Second Circuit Affirms Dismissal of Police Officers’ Constitutional ClaimsFebruary 28, 2011 | |
The United States Court of Appeals for the Second Circuit has finally put an end to the wave of controversy that has surrounded the Village of Ocean Beach Police Department for the past few years. Back in 2007, several disgruntled ex-employees of the Ocean Beach Police Department commenced an action against the Village of Ocean Beach, the Ocean Beach Police Department, and various Village officials, claiming they were improperly terminated from their positions as temporary, seasonal police officers. The allegations in plaintiffs’ complaint read like a sordid novel, making this a highly publicized and carefully watched matter in the close-knit community located on Fire Island. Rivkin Radler attorneys Cheryl Korman, Merril Biscone and Evan Krinick represented the Incorporated Village of Ocean Beach.
After the plaintiffs were not rehired for the position of temporary, seasonal police officers, they each commenced an action claiming they were unlawfully terminated without adequate process and in retaliation for reporting misconduct within the Ocean Beach Police Department and that their termination was in violation of their constitutional rights. Plaintiffs also claimed that certain derogatory statements made about them by the Police Chief violated their constitutional rights. The Village maintained the position that plaintiffs were simply disgruntled employees who were incensed that they were not asked back for their $20 an hour part-time/summer jobs as police officers and tried to make a “federal case” out of it.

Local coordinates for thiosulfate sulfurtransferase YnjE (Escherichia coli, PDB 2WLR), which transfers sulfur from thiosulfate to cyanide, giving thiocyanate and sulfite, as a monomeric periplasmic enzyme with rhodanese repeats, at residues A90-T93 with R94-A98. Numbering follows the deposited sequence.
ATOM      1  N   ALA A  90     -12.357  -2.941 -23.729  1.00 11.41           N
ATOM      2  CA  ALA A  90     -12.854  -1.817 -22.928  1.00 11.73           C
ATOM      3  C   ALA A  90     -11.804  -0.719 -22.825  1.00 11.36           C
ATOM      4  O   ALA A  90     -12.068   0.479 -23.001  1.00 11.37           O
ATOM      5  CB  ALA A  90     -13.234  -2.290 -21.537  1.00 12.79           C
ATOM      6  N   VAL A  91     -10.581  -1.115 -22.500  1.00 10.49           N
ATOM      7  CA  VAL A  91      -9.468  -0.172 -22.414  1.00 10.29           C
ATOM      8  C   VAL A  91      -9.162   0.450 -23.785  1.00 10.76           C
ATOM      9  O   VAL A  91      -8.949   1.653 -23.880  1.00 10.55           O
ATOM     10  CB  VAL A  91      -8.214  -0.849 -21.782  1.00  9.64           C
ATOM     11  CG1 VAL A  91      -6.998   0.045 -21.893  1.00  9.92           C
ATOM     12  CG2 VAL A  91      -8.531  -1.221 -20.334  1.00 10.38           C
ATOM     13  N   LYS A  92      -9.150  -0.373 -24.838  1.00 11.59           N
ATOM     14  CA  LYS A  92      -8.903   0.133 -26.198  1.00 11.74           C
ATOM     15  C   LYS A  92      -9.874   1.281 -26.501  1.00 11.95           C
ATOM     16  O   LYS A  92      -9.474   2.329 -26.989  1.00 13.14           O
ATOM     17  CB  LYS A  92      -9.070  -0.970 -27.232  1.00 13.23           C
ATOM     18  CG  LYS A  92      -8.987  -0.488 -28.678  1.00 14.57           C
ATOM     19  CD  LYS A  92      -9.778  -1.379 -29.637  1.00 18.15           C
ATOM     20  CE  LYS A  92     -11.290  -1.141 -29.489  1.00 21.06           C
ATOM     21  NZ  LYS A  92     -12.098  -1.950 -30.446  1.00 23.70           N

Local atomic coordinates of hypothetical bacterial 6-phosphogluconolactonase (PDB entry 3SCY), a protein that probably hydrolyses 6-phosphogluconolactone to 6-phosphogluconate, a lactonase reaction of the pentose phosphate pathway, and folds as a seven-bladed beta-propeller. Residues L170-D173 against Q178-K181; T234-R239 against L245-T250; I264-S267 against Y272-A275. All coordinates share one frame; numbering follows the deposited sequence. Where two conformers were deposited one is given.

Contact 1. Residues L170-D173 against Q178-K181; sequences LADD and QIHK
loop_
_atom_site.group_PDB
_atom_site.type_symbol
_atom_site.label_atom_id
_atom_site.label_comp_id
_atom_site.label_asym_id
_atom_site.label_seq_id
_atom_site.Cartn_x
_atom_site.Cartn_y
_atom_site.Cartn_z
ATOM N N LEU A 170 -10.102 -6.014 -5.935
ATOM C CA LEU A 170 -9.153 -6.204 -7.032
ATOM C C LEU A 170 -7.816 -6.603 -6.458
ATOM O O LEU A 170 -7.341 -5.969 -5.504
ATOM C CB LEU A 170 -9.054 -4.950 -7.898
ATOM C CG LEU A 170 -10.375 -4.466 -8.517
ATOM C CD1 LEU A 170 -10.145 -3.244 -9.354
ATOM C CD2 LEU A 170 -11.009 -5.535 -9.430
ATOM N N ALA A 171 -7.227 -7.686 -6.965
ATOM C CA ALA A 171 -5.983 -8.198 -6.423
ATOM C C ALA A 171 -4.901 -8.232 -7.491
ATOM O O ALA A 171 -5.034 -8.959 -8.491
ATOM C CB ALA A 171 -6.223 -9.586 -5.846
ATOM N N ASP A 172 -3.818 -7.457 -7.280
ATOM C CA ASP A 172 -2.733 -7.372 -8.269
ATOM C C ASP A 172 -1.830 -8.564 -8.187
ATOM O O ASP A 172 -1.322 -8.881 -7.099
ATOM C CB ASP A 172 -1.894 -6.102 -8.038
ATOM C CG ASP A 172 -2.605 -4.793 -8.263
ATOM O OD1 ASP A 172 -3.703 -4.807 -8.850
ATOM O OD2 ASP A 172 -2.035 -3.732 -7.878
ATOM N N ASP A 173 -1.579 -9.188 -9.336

Despite plaintiffs’ attempts during the discovery process to portray the Ocean Beach Police Department as a scandal-ridden police force that hired unqualified officers and allowed chaos and lawlessness to rule the day, the attorneys for the Village established that nothing could be further from the truth, and that these claims had no basis in reality, fact, or law. Judge Sandra Feurstein of the United States District Court agreed with the Village and granted the Village’s motion to dismiss each and every one of the claims contained in the plaintiffs’ complaint.
The Second Circuit affirmed the Judgment of the District Court finding that plaintiffs failed to establish a First Amendment retaliation claim, a Fifth and Fourteenth Amendment denial of dues process claim based upon property interest, or a Fifth and Fourteenth Amendment denial of due process claim based upon liberty interest.
After setting forth the elements of a First Amendment retaliation claim, the Second Circuit agreed with the Village that none of the allegations in the complaint established that plaintiffs were engaging in “constitutionally protected speech” at any relevant time and as such, failed to make out a First Amendment claim.
Additionally, the Second Circuit was persuaded by the arguments advanced by the Village that plaintiffs were not deprived of a protected property interest without due process of law. The Court agreed with the Village that the record established that plaintiffs were simply at-will, part-time, seasonal employees who had no basis for asserting any “entitlement” to continued or future employment with the Village. The Court accepted the Village’s claims that even if plaintiffs believed they would be re-hired because they had been hired in prior seasons, this subjective expectation of continued employment cannot be transformed into a legitimate claim of entitlement to future employment under New York State law.
Finally, the Second Circuit adopted the Village’s position that plaintiffs neglected to establish a deprivation of liberty rights. The Court agreed that plaintiffs were unable to produce any evidence demonstrating that “stigmatizing statements” concerning the reasons for them not being hired were ever made or that any such statements were significantly publicized.